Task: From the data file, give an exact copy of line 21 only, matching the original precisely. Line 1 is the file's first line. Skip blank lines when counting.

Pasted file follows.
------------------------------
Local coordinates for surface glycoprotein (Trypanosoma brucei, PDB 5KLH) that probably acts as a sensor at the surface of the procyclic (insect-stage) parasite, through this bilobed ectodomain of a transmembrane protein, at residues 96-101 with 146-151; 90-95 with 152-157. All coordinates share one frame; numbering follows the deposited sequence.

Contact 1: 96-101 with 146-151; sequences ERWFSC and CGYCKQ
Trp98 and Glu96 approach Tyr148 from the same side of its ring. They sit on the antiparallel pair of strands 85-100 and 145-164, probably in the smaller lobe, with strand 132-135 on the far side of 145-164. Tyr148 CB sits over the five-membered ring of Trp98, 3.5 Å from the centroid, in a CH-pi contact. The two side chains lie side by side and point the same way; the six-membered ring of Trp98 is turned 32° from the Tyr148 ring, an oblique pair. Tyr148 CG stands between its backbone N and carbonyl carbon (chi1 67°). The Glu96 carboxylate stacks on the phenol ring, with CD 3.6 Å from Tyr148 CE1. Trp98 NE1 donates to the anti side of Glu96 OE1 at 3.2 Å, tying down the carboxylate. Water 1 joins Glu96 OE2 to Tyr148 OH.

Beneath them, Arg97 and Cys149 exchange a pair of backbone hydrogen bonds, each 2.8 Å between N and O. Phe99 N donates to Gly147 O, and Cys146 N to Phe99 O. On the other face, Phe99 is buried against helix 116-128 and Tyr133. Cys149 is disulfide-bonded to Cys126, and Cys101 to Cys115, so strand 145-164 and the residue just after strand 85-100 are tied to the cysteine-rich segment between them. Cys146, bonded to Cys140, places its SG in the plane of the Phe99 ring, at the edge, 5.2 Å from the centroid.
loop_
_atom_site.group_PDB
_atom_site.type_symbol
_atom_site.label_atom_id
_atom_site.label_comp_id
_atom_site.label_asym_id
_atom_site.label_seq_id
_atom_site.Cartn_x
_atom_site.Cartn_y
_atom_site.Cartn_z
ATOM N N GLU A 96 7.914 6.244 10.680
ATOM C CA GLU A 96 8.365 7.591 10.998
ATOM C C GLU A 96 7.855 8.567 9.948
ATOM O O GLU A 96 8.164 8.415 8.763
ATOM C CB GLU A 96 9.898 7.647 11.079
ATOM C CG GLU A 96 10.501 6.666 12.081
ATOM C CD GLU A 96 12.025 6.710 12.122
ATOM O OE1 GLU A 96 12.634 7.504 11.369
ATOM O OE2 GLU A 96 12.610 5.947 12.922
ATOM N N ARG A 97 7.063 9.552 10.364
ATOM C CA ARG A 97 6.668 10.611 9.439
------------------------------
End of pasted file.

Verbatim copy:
ATOM C CD GLU A 96 12.025 6.710 12.122